Problem and Limitation. Our society has become increasingly alarmed with what is apparently a weakening of ethical conduct. This result has at least been coincidental with a failure to recognize the significance of religion for daily life. Tbe public school, by its limited handling of religion, has contributed to this situation. Among the various proposals for remedying the condition, while maintaining the American principle of separation of Church and State, teaching about religion is held in high regard. Although there have been several studies advocating teaching about religion in public education, it remained to be seen whether or not a suitable teacher guide could be prepared for this purpose. The need of such a guide has called into being this work. The study under consideration has been curtailed by: (1) other works in the field, (2) limitation of the areas of study, (3) limitation of syllabi, and (4) careful selection of bibliographical entries. Procedure. The body of this study, eliminating the introductory and concluding chapters, may be divided into two sections of three chapters each. The first section lays the context out of which the teacher's guide is developed in the next three chapters. These contextual chapters consist of a historical evaluation of the development of religious liberty, and the public school system, and a description of the various proposals for solving the present difficulty. Those three chapters which make up the teacher's guide deal with criteria for the selection and use of material, creating and maintaining a favorable atmosphere, and a selected syllabus for teaching about religion in American History on the Senior High School level. The first two of these subjects provide a general guide, and the last a specific aid for a given course and age group. The criteria for selection and use of material were developed by the writer, with motivation supplied by a variety of works. These were refined by consultation with the 1954 Seminar in Religion and Public Education at Boston University. Materials for the chapter on creating and maintaining a favorable atmosphere were drawn primarily from (1) group dynamic studies, and (2) inter-cultural works. In this case, as with the chapter on criteria, hypothetical instances were used to illustrate and sharpen the issues involved. The selected syllabus was geared to David Muzzey's widely used text, A History of Our Country. The content of this specific guide was affected by the critical appraisal of Dr. Charles Peltier and certain of his colleagues of the history department of Newton High School (Newton, Massachusetts). However, this should not be construed to mean an endorsement by the staff. Findings and Recommendations. The contextual chapter's have yielded the following conclusions: 1. The United States is deeply rooted in religion in general, and the Hebrew-Christian tradition in particular. It is equally committed to the ideal of freedom of religion, a position not maant to repudiate its religious foundations. 2. Earlier mistrust and controversy which helped usher secularism into the schools, seems to be giving way to a more favorable attitude conducive to increased experimentation in finding a more important role for religion in public education. 3. The approaches for bettering the present educational situation may be divided into those (1) outside, and (2) inside the school system. The proposals outside of the public schools are (1) improving education in the church and home, (2) marginal time education, (3) released time education, and (4) sectarian schools for instruction. The proposals inside the public schools are the (1) common core approach, (2) teaching of moral and spiritual values, (3) use of religious exercises and observances, and (4) teaching about religion approach. 4. That teaching about religion is a live option can be seen from other studies in the field, and the evaluative historical chapter on the development of religious liberty and the public school system. 5. Those who advocate teaching about religion recommend that it be done either (1) in context, or (2) by way of special units. Only the former proposal can break down the illusory dastinction between religious and secular. 6. Religious subject matter appears to have been lacking in the schools, except where teachers have been particularly concerned about and adept at providing for this lack. In any case, the teacher is the key to the success of this approach, and must be properly equipped for the task. 7. The community approach has been advocated as the best way of securing the goals set forth, and in maintaining the relations necessary for the program's continuance. The following findings are drawn from the three chapters constituting a teacher's guide: 1. Six criteria of complex character have been presented, and illustrated by appropriate hypothetical cases. They are (1) student relevance, (2) intelligent understanding, (3) integration, (4) preparation for choice, (5) variety, and (6) community awareness. "Student relevance" means that the material selected must have pertinence for the pupil; his maturity, needs and interest, and training in and for life. "Intelligent understanding" indicates that the material must aid the student in better understanding the subject matter and himself. "Integration" points out the role of religious material in unifying the varied elements in the subject matter and the self. "Preparation for choice" recognizes that life choices are made, and seeks to allow freedom in, show the importance of, and accept as of worth the pupil's religious decisions. "Variety" as a criterion is valid as it reflects upon subject matter and method. "Community awareness" signifies the recognition of one's debt to and responsibility for the community of which he is a part. In the context of this study, the religious community is particularly in view. These criteria are significant whenever relevant to a given area of study, but are contingent on the actual teaching situation. 2. Group-dynamic insights will help provide and maintain a conducive atmosphere for this study. The diverse religious convictions of the pupils can be protected by a democratic process of preparing, sharing, acting, and evaluating together. 3. The teacher must set the example in good personal relations. He must function as a (1) person, (2) learner, (3) research person, and (4) leader. 4. Careful effort must be maintained to guard against emotionally strained situations. Methods of control include prevention, suppression, exhortation, diversion, exemplification, mediation, consideration, consolidation, and visualization. The best of these methods is prevention, but a combination of effective means can be employed. Lines of communication must be kept open between all those affected by the proposal. 5. The history of the United States is rich with materials for teaching about religion, as well as weighted with explosive issues. Religious subject matter must be presented in context, with the objectivity demanded in any other realm of study. 6. History in general, and religion in particular have relevance for daily life. Students should be aware of religious alternatives, with the understanding that decision is their prerogative and that of their religious affiliation. Among the areas demanding further study are the following recommendations: 1. There is a need for extensive work in the realm of semantics. Much misunderstanding is due to lack of clarity at this point. 2. What is the role of the school in religious counseling? It cannot expect to deal with life issues without soon confronting religion in one form or another. 3. The preparation of pamphlets on religious themes and movements, would be most helpful. There is a dearth of religious material suitable for school purposes. 4. Public school text books should be written which will adequately deal with religious factors. 5. Until such books are provided, a multiplication of adequate syllabi is called for. 6. Attempts to deal with religious preparation on the teacher college level is needed. The new Danforth Foundation study is in the spirit of this recommendation. 7. The proposal to teach about religion would benefit from the experience of experimental pioneer communities. This would permit the principles to be put to work, and allow for evaluation. 8. There is need for experimentation with controlled classes dealing with religious themes. This would help clarify the problem of tension control. 9. How can the teacher measure the effectiveness of his efforts? It would be profitable to ascertain effective means of testing.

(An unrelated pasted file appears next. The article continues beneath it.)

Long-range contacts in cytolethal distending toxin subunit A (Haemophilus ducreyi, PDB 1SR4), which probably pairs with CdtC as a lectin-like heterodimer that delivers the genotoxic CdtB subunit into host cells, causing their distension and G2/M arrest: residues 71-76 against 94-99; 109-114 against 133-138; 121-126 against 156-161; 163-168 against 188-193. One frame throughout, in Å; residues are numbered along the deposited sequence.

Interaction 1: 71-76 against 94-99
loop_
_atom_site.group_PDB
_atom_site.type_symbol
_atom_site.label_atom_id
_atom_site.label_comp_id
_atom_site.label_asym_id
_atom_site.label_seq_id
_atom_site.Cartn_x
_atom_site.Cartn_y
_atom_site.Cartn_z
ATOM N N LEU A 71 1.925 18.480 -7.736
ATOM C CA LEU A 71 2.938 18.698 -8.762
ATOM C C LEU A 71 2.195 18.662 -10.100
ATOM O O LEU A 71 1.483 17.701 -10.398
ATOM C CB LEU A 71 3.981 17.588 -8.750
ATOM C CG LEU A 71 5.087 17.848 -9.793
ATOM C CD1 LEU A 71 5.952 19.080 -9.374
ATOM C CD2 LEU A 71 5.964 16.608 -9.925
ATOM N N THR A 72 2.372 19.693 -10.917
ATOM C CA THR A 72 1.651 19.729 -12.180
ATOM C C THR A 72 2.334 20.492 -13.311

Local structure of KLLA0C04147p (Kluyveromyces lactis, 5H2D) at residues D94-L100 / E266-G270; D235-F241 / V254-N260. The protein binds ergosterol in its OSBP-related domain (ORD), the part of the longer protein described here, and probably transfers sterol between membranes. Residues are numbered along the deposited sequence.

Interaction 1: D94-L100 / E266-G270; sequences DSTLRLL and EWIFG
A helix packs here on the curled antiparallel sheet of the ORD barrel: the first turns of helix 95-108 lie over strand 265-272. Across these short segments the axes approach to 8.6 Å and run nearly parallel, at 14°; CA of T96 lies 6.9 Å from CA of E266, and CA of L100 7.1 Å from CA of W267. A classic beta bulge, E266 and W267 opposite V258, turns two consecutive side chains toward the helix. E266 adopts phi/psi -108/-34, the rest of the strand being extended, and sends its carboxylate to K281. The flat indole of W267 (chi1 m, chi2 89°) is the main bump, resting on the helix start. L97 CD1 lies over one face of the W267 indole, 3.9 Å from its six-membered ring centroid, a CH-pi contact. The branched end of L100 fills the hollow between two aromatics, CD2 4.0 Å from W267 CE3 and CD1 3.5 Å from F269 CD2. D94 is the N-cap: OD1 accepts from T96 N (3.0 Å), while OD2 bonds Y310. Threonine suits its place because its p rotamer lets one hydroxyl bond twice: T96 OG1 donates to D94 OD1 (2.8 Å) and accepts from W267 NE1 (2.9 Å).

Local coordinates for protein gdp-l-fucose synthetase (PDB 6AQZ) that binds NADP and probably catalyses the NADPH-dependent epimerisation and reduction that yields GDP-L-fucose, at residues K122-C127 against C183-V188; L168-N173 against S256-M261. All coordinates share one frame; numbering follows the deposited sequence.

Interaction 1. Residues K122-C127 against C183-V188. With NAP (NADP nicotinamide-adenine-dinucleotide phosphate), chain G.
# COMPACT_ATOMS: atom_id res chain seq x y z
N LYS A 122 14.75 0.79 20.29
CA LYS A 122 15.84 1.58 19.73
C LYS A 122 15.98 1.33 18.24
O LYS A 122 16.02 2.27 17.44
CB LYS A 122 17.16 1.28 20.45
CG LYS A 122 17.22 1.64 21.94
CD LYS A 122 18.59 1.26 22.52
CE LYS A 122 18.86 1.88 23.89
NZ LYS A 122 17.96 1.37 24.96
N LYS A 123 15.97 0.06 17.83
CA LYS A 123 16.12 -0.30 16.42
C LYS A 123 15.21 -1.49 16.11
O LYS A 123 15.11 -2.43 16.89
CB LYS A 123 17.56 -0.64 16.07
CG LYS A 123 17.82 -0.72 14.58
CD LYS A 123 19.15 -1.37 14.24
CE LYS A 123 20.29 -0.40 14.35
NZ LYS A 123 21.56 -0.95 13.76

Thesis (Ph.D.)--Boston University